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Cottage pie

Cottage pie

So far 2009 has been mixed, with regards to the quality of my food intake.  A quick glance at the food diary shows a distinct lack of home cooking, partly due to the fact that the family are still trying to get over the Christmas cold/flu that’s affected practically everyone we know, and partly due to the leftover Christmas snacks available for easy, but bad, appetite suppression.

Since we are now back into the realms of normal routine – back to work A.G.A.I.N. – it’s time to try and get back into good habits.  Today, I decided to make cottage pie for dinner.  To be more accurate, I’d decided to make shepherd’s pie, but lamb mince was unavailable at Waitrose this morning, so beef was used instead.

I make no claims for authenticity or otherwise of my recipe (although I’m not convinced anyone could reasonably claim to have the definitive recipe anyway):


  • 500g minced beef (I went for the 10% fat option)
  • 2 carrots, chopped finely
  • 1 onion, diced finely
  • 1kg King Edward potatoes (I suspect you could probably get away with 25% less, and other mashing spuds like Maris Piper would be perfectly acceptable)


I took my largest Le Creuset saucepan, got some olive oil up to a pretty hot temperature, and browned the minced beef.  Given the quantity involved, I did it in batches to keep the temperature nice and hot, so that the beef didn’t just stew.

After tipping the beef out somewhere safe, I used the same pan to sweat the carrots and onions until nicely soft but not mushy, then added the beef back in.  I sprinkled about a tablespoon of plain flour onto the mixture, let that cook for a good minute or two, and then poured, ooh, about 500 ml of water freshly boiled from the kettle.  I let that bubble away until I got a lovely unctuous gravy with the meat, then poured that into my pie dish.  I let it all cool down before sticking it in the fridge, to ‘set’ the mixture.  It makes whacking the mashed potato on top that much easier.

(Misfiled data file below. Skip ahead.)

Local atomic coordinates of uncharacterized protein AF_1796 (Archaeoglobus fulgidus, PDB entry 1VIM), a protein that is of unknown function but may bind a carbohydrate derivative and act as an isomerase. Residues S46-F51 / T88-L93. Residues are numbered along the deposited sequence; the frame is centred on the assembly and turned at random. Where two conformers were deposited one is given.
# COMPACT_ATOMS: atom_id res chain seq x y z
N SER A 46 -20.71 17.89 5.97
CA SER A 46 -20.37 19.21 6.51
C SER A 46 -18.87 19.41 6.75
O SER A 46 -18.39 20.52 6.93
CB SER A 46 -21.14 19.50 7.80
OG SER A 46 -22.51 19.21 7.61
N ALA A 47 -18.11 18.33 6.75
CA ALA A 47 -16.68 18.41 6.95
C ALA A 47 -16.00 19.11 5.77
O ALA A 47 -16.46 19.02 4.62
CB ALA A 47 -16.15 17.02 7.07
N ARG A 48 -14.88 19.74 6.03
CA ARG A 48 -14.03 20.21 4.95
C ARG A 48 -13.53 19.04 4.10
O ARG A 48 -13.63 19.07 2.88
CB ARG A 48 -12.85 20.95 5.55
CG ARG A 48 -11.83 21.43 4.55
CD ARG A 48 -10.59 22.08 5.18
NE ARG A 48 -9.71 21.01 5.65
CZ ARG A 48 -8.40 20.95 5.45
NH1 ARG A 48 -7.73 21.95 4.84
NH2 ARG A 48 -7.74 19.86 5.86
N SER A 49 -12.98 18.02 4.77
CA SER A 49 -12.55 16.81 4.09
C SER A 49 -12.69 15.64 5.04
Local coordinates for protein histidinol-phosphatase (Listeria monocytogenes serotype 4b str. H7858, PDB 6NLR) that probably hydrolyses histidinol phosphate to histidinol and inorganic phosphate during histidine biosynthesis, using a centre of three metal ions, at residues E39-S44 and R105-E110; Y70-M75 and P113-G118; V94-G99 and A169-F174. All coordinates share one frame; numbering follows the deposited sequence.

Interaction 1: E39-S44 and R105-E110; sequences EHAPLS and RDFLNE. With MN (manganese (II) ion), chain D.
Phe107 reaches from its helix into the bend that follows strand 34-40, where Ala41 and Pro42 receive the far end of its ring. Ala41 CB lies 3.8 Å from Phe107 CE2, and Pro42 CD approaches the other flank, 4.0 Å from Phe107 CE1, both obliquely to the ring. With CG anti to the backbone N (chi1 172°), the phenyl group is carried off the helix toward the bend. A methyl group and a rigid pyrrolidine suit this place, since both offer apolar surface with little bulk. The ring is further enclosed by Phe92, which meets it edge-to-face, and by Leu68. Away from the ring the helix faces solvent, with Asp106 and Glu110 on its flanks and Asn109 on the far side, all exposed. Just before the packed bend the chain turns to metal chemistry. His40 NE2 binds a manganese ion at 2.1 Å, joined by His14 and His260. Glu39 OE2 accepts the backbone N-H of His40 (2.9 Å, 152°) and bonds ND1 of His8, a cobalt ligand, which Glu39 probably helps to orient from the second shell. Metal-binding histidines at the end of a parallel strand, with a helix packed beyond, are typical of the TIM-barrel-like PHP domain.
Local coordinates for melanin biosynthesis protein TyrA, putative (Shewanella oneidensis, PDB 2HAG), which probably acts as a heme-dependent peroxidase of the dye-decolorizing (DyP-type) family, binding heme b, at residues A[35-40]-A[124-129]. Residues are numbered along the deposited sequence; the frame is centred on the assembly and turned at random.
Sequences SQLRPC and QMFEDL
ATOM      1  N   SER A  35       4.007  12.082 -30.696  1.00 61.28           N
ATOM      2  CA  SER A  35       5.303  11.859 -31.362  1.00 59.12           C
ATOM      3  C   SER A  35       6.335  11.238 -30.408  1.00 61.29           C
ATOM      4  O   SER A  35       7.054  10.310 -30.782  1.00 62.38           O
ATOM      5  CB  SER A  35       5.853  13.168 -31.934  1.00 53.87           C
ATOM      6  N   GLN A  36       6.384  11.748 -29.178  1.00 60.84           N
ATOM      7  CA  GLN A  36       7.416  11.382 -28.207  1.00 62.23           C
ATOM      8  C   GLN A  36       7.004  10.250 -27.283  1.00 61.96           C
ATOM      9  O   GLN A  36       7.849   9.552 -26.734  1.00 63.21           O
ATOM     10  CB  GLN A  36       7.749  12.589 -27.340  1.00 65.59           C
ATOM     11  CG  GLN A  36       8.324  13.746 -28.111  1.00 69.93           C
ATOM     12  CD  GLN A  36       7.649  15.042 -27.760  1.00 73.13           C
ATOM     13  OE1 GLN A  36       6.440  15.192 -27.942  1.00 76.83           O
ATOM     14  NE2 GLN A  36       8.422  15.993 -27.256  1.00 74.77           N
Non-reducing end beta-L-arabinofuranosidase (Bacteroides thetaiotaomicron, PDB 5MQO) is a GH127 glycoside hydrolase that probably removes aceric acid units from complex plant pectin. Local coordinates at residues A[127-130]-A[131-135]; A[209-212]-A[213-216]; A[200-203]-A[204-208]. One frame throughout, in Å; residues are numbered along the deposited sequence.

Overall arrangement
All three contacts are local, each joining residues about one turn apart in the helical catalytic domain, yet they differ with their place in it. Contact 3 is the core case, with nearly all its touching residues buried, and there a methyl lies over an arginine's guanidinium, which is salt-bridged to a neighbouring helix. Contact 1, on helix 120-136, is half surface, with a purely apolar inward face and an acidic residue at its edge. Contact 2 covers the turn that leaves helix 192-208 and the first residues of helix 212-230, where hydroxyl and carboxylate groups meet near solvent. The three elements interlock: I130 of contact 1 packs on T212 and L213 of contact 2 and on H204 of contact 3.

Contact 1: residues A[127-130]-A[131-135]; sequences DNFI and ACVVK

Speaking of which, obviously you need to do some mashed potato to top the pie.  It’s hardly rocket science, but for the record, peel and chop your spuds into small cubes, then boil that in salted water until soft and mushy (but not completely falling apart).  Drain, then return to the pan for a little bit more heat to drive out any excess moisture, then mash it up.  I added a generous knob of butter to my mash and glug of extra virgin olive oil.  I was going to stick a handful of grated cheddar cheese into the mash, but the missus wasn’t keen on the idea.  (If I was making mashed potato as a side dish, I’d also add a good few glugs of full fat milk to make it lovely and creamy, but for a pie topping, I want it fairly stodgy.)

When your mashed spuds are done, stick them on top of the pie, and smooth out with a spatula.  If you’ve cooled your meat mixture, it should be a piece of cake, er, pie, to do this bit.  I realise now I should have made a video to show the technique I use to get my mash topping right, as I’m struggling to find the words to describe it.  Ho hum.

Stick your completed pie in a hot oven for about 25-30 minutes.  Finish it off under a hot grill to get a lovely crispy topping.  I’d recommend putting the pie dish on a baking tray, by the way, in case the meat mixture bubbles over, like mine did.